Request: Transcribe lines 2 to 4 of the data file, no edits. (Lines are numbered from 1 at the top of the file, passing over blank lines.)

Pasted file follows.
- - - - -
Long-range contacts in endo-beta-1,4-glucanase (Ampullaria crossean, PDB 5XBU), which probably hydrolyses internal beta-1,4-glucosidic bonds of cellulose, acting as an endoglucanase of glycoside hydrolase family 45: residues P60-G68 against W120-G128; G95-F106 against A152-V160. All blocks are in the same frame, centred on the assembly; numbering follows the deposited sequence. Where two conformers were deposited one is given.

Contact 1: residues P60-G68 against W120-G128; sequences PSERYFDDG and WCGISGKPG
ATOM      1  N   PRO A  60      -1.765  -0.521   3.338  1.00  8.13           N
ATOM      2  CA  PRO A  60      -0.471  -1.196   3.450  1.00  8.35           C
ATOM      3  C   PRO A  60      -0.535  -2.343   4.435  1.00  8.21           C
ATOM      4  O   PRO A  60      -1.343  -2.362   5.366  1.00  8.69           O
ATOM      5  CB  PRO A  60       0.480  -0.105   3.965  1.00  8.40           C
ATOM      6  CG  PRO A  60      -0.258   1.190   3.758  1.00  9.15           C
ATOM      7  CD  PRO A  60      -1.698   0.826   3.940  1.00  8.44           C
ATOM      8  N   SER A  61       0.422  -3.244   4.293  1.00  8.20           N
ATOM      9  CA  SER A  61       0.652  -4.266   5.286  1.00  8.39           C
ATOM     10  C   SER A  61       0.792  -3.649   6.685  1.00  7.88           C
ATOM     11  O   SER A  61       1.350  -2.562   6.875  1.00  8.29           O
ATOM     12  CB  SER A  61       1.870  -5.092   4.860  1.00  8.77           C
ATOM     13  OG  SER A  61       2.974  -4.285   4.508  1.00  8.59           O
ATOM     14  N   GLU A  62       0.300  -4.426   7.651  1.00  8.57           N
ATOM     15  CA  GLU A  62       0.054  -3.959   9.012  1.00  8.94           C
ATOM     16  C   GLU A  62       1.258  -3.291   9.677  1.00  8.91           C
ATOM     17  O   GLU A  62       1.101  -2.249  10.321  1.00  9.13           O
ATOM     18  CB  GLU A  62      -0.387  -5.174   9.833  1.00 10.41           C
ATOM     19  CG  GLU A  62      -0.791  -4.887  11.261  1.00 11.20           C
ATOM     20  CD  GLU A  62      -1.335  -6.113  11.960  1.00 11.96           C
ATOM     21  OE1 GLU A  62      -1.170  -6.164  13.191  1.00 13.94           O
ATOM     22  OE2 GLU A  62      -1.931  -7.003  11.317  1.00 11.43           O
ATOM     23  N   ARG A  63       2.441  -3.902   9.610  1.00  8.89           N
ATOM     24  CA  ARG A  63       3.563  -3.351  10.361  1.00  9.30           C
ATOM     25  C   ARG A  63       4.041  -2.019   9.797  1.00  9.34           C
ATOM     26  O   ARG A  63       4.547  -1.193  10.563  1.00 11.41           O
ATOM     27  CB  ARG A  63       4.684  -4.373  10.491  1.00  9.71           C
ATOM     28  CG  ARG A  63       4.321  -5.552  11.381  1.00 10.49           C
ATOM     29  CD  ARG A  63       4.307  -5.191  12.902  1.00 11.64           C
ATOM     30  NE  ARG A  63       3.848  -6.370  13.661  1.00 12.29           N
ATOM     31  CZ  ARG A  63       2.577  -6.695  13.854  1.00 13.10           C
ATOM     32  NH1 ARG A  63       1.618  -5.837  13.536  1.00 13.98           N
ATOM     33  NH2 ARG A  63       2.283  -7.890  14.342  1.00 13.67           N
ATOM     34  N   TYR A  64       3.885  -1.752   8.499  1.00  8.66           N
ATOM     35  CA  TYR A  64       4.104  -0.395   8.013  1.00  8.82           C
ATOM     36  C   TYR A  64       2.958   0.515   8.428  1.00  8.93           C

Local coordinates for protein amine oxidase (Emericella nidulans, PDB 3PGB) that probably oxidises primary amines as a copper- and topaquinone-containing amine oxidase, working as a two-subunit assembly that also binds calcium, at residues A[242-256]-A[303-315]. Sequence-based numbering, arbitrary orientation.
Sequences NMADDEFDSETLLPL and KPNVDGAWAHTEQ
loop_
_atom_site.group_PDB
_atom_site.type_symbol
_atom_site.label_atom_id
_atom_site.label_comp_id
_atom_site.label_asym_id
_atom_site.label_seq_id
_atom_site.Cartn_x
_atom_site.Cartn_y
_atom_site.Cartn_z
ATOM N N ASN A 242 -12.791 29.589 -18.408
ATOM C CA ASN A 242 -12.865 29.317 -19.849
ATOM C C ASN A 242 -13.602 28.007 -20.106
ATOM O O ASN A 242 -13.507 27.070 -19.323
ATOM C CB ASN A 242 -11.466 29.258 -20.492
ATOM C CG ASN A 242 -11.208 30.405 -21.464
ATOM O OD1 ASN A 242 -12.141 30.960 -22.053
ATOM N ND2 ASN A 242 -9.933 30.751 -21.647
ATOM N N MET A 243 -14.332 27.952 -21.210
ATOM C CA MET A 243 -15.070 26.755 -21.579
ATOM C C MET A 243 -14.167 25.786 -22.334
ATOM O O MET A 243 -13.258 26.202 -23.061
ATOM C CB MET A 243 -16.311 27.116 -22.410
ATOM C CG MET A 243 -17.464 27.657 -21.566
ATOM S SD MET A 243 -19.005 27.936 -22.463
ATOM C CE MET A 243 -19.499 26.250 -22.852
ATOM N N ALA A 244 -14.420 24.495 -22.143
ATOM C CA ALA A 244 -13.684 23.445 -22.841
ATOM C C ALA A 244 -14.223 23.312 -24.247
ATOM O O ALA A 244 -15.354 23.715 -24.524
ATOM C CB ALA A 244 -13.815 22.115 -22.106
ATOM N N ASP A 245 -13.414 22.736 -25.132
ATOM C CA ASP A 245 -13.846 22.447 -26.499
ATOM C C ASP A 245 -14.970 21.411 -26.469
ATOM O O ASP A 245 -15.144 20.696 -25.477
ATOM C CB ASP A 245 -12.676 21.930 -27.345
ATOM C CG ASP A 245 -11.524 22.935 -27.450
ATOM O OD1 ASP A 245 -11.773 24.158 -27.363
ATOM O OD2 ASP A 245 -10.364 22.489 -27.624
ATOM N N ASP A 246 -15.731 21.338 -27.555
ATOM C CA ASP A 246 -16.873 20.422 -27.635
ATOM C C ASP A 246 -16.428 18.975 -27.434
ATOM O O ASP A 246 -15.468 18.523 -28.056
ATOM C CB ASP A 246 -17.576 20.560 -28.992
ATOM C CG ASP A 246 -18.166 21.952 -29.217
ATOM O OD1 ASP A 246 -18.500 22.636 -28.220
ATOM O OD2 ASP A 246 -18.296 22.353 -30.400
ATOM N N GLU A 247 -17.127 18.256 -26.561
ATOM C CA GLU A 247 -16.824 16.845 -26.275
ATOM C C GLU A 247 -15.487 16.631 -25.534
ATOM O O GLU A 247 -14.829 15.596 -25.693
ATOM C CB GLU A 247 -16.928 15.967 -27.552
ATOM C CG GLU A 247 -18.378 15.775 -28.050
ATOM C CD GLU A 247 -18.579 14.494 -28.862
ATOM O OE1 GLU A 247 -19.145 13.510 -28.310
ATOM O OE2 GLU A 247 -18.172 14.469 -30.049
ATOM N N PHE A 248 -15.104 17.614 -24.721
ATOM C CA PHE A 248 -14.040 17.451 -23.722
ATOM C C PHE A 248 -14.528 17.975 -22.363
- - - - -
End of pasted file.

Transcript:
Contact 1: residues P60-G68 against W120-G128; sequences PSERYFDDG and WCGISGKPG
ATOM      1  N   PRO A  60      -1.765  -0.521   3.338  1.00  8.13           N
ATOM      2  CA  PRO A  60      -0.471  -1.196   3.450  1.00  8.35           C